1. Ceiling fans are good options to cool large spaces. These types of fans are mounted permanently to the ceiling and can circulate air throughout your room smoothly and quietly. However, it is important to choose the size correctly. Smaller rooms need smaller fans, like a 36” to 42” model, while larger rooms will need the bigger sizes to operate optimally.

2. Air purifiers are good for those who suffer from allergies. Now you don’t have to choose between circulating the air and being able to breathe, because there are air purifier and fan combo options that are quiet but still remove allergens from the air. While these types of fans can be more expensive than others, you recoup the benefits with increased health.

3. Check the oscillation mode before you buy. The additional option of an oscillation mode helps larger rooms to cool down faster, and works well if you have a lot of people in one area.

4. Always remember: safety first. If you have small children or animals who could hurt themselves if they reach the blades, you want to be sure to purchase a fan that you can place out of their reach.

5. Remote control access may not make the fan quieter, but it can definitely help keep the peace in you room. Having a remote at hand when you are relaxing but need the circulation kicked up or down a notch can save you from having to get up and manually adjust the controls.

6. Consider the noise level of the fan before you purchase it. Most fans do not advertise their noise level, which is measured in decibels. A loud fan can be distracting and make you not want to use it, wasting your money and defeating the purpose of its use. Quiet fans do their job and allow you to enjoy your daily activities.

7. Check out the CFM to help you determine the power of the fan. CFM means “cubic feet per minute,” and it tells you how much the air circulates in a room. The higher the CFM, the more air movement. While this is good for cooling you down, it also means a much more powerful fan, which can mean louder noise.

The addition of the right fan to your home can be the final touch to creating your peaceful environment. Look at the many quiet fans available and find your perfect match to start cooling down and saving money today.

Factors for Birth Injuries in Children

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No happily expecting mother wants her pregnancy to result in trauma, but childbirth complications are far too common on a global scale. But while many people confuse or combine birth injuries with birth defects, they differ on one major point: birth defects usually occur during gestation while birth injuries are just that… injuries or accidents that occur during or right after delivery. Almost 4 million babies are born in the U.S. every year, and approximately 7 out of 1000 are born with birth injuries. Most of those are completely avoidable with a little extra forethought and planning. But you first need to know the specific factors and causes that lead to these issues.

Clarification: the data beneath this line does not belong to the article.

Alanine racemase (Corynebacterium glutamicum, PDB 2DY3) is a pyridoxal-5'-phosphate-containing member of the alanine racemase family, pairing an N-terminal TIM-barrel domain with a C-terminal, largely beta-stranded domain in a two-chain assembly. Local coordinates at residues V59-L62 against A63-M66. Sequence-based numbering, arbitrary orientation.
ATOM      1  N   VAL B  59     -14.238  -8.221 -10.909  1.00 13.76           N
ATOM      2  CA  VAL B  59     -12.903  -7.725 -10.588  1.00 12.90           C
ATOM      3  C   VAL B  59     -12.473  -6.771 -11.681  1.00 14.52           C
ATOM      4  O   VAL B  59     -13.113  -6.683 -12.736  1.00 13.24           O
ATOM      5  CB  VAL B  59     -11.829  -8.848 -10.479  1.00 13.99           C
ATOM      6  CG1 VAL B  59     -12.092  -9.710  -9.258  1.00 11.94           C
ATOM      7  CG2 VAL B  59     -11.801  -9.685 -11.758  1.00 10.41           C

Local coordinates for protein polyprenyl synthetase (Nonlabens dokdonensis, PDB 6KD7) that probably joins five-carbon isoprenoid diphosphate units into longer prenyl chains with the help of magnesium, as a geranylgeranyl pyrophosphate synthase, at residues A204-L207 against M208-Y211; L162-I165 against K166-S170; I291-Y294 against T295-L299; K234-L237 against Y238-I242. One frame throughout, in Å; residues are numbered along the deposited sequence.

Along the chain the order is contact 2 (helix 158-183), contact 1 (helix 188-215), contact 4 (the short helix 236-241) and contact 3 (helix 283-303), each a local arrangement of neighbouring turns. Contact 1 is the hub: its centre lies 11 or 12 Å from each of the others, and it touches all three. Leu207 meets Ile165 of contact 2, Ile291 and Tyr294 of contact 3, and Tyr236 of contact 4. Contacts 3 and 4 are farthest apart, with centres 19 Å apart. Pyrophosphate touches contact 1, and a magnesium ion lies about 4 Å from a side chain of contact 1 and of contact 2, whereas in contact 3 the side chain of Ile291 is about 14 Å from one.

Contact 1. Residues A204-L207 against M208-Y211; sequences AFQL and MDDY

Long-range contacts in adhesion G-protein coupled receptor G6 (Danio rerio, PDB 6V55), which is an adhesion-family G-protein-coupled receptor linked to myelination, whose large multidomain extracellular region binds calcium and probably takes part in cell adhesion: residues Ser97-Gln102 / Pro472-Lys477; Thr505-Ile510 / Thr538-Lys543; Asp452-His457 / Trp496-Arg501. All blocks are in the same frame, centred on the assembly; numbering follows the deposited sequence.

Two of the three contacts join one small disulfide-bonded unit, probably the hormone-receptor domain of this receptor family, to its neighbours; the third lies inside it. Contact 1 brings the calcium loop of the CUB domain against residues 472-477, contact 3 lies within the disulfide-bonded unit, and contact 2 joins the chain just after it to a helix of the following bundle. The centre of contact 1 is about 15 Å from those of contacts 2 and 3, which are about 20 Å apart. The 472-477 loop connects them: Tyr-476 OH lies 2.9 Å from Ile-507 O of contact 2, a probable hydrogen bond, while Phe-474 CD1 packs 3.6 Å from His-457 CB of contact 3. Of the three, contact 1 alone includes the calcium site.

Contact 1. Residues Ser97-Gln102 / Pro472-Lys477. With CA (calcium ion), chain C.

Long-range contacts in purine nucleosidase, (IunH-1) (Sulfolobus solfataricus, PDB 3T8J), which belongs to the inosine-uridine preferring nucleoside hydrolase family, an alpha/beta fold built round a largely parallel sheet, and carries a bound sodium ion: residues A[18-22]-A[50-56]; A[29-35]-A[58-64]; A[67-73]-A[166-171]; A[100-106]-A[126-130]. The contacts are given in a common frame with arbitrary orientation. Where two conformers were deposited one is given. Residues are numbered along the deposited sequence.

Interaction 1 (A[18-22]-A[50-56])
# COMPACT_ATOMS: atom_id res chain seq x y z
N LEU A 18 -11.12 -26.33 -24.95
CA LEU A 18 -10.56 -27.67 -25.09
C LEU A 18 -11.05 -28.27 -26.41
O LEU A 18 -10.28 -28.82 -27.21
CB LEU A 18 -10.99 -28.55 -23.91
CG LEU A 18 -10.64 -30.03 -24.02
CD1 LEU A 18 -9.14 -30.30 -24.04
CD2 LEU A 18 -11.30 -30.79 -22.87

Infant and Mother Sizes Matter

A mother’s size goes a long way to determining the health and size of her fetus. Premature deliveries can lead to potentially serious injuries such as caput succedaneum where there’s swelling of the head, cuts and fractures on or of the limbs, and oxygen deprivation. However, post-term deliveries can also be high at risk for injuries. Fetal macrosomia is a term used to describe infants weighing over 8 lbs, 13 oz. Complications intensify when the fetus is closer to 10 lbs at birth. A baby of this large size can seriously complicate vaginal birth and lead to birth injuries, require a Caesarean section, or even lead to potentially serious health issues after birth.

Low Oxygen or Oxygen Deprivation

The mother and fetus require proper and continued amounts of oxygen to ensure a safe and successful delivery. Unfortunately, oxygen deprivation is far too common. This can occur for a number of reasons, including trauma in the womb, placenta issues, a prolapsed umbilical cord, preeclampsia, and excessive medication given to the mother. However, Hypoxic-Ischemic Encephalopathy (HIE) is one of the most common types of brain damage that occurs during birth when oxygen deprivation is an issue. Hypoxic-Ischemic Encephalopathy occurs in approximately 20 of every 1000 full-term live births and in 60% of premature babies. HIE is also a major cause of cerebral palsy and other irreversible life disabilities.

Delayed or Extended Birth Complications

Labors lasting over 18 hours can be incredibly risky for the infant. The human brain is able to withstand a certain amount of pressure, but 18-hour deliveries are classified as traumatic even if no other issues have arisen. At this point, the infant’s brain can compress making delivery especially difficult. Fetal distress often occurs and the baby’s blood pressure elevates in response. Any number of neurological conditions may result from the trauma, including ADHD, Autism, brain injury, hematoma, or even spina bifida if the baby’s spinal cord is blocked or pinched during delivery. A competent birth injury may need to be contacted at this point.

Medical Malpractice

Not all birth injuries are caused by a traumatic delivery or medical malpractice, but the majority of the obvious ones are. Lacerations, broken bones, bruises, and other actual injuries are quickly noticed and discovered by parents and doctors alike. They also tend to heal quickly. However, some issues may require extended or ongoing treatment while others may show up later and lead to lifelong challenges. Regardless, childbirth complications can extend treatment times and expenses for years to come. If you’re faced with those challenges, contact a birth injury attorney. We can help so you don’t have to face them alone.